Open Access

Aberrant trophoblastic differentiation in human cancer: An emerging novel therapeutic target (Review)

  • Authors:
    • Chen Chang
    • Yi-Lin Chen
    • Yi-Wen Wang
    • Hui-Wen Chen
    • Che-Wei Hsu
    • Kun-Che Lin
    • Yin-Chien Ou
    • Tsunglin Liu
    • Wan-Li Chen
    • Chien-An Chu
    • Chung-Liang Ho
    • Chung-Ta Lee
    • Nan-Haw Chow
  • View Affiliations

  • Published online on: January 15, 2024
  • Article Number: 43
  • Copyright: © Chang et al. This is an open access article distributed under the terms of Creative Commons Attribution License.

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Various types of human cancer may develop aberrant trophoblastic differentiation, including histological changes and altered expression of β‑human chorionic gonadotropin (β‑hCG). Aberrant trophoblastic differentiation in epithelial cancer is usually associated with poor differentiation, tumor metastasis, unfavorable prognosis and treatment resistance. Since β‑hCG‑targeting vaccines have failed in an early phase II trial, it is crucial to obtain a better understanding of the molecular pathogenesis of trophoblastic differentiation in human cancer. The present review summarizes the clinical and translational research on this topic with the aim of accelerating the development of an effective targeted therapy. Ectopic expression of β‑hCG promotes proliferation, migration, invasion, vasculogenesis and epithelial‑mesenchymal transition (EMT) in vitro, and enhances metastatic and tumorigenic capabilities in vivo. Signaling cascades modulated by β‑hCG include the TGF‑β receptor pathway, EMT‑related pathways, the c‑MET receptor tyrosine kinase and mitogen‑activated protein kinase/ERK pathways, and the SMAD2/4 pathway. Taken together, these findings indicated that TGF‑β receptors, c‑MET and ERK1/2 are potential therapeutic targets. Nevertheless, further investigation on the molecular basis of aberrant trophoblastic differentiation is mandatory to improve the design of precision therapy for this aggressive type of human cancer.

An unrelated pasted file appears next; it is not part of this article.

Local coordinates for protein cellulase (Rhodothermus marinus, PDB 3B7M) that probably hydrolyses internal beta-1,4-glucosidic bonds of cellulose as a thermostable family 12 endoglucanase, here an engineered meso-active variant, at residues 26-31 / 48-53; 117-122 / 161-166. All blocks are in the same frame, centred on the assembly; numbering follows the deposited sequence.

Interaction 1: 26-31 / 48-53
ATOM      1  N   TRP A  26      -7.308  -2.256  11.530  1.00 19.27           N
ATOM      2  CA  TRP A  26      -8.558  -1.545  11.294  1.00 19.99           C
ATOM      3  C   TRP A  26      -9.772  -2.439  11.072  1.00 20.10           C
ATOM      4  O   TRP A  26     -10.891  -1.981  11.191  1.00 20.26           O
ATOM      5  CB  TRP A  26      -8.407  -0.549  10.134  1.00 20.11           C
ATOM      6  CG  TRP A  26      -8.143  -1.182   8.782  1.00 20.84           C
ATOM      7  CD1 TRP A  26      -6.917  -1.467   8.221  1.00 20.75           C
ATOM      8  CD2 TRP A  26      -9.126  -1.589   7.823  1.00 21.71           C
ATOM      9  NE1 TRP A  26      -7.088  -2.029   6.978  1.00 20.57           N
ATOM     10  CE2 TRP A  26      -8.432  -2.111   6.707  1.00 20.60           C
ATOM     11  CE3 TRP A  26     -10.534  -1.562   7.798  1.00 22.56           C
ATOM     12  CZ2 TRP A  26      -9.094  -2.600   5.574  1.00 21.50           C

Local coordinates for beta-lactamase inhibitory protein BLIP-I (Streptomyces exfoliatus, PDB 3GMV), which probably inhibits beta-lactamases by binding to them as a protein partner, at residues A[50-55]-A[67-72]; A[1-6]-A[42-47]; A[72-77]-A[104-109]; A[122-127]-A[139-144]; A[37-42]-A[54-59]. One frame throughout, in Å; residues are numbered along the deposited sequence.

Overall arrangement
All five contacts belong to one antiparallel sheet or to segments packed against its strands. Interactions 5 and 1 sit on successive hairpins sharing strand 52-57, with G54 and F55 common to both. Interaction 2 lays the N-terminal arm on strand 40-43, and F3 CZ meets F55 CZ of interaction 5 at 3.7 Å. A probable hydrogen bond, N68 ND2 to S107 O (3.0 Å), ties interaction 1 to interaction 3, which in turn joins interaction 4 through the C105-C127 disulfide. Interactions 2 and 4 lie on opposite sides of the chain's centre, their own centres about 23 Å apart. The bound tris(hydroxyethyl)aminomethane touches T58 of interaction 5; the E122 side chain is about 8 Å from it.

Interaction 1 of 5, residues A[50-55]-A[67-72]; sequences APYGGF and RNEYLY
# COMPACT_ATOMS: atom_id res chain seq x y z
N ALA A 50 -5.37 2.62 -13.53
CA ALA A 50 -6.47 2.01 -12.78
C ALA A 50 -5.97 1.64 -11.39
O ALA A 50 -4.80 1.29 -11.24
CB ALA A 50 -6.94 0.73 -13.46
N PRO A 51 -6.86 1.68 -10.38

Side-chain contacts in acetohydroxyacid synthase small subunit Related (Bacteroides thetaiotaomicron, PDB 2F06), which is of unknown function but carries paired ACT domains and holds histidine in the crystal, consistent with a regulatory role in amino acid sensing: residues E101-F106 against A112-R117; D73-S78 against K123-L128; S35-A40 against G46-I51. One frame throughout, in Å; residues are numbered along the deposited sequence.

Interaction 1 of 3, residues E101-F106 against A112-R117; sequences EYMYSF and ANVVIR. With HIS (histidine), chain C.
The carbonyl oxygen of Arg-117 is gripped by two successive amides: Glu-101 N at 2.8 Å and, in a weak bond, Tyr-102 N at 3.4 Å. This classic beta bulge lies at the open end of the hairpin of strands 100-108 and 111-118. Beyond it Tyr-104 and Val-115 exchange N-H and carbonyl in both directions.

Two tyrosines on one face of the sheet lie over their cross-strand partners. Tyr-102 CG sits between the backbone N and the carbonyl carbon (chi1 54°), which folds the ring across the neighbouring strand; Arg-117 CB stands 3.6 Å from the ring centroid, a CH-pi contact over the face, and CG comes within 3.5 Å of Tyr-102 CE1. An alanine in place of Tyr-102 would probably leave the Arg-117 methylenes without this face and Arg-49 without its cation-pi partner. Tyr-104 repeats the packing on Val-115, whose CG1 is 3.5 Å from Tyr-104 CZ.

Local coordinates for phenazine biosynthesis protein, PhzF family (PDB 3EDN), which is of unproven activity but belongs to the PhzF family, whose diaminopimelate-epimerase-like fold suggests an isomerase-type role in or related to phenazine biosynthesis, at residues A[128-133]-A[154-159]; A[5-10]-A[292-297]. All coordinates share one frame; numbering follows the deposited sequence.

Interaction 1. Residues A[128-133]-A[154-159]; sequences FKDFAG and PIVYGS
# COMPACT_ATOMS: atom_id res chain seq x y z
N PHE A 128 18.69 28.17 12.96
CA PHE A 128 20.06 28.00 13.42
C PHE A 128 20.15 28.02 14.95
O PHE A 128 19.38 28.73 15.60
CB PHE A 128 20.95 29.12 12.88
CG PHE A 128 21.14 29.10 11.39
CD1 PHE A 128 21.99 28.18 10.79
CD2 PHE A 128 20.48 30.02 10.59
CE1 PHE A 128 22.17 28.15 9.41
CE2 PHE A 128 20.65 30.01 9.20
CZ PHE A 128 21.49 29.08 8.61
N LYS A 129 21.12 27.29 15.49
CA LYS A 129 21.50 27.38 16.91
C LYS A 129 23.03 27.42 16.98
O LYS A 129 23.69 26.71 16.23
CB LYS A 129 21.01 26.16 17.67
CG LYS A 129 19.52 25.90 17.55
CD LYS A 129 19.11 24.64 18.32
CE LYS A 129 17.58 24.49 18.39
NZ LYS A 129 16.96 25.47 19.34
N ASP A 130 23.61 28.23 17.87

Epithelial carcinoma occasionally contains elements reminiscent of trophoblastic differentiation, such as syncytiotrophoblasts and areas resembling choriocarcinoma (1). Immunohistochemical studies have revealed the expression of β-human chorionic gonadotropin (β-hCG) and other trophoblastic hormones in syncytiotrophoblast-like and cytotrophoblast-like cells (1,2). Moreover, non-giant cancer cells in humans may express hCG in primary carcinoma of the bladder, upper urinary tract, prostate, colon, lung, testis and gynecological malignancies. Thus, the expression of β-hCG suggests aberrant differentiation of cancer cells toward a gestational trophoblastic phenotype (16). Ectopic expression of β-hCG is usually associated with poor clinicopathological indicators and unfavorable clinical outcomes (3,4,710). In previous analyses using β-hCG as a biomarker, carcinoma with trophoblastic differentiation was revealed to be significantly associated with poor differentiation (2,4,1015), advanced tumor stage (2,4,9,10,13), early hematogenous spread (7,10), chemoresistance (16,17), radioresistance (3,8,10,18) and shorter disease-specific overall survival (4,8). The most well-known example of trophoblastic differentiation in human cancer is observed in urothelial carcinoma (UC) with trophoblastic differentiation (UCTD) (4).

In vitro studies have indicated that overexpression of β-hCG promotes the migration and invasion of ovarian cancer cells, and facilitates their metastasis into peritoneal xenografts (19). Moreover, upregulation of β-hCG can promote the transition of cancer cells from an epithelial phenotype with relevant biomarkers to a loosely adherent, motile phenotype with mesenchymal markers [epithelial-mesenchymal transition (EMT)], and can reduce their adhesive ability (19,20). In a mouse model of human colorectal cancer (CRC), β-hCG-overexpressing cells were shown to exhibit increased invasiveness, migratory ability and metastatic potential (20).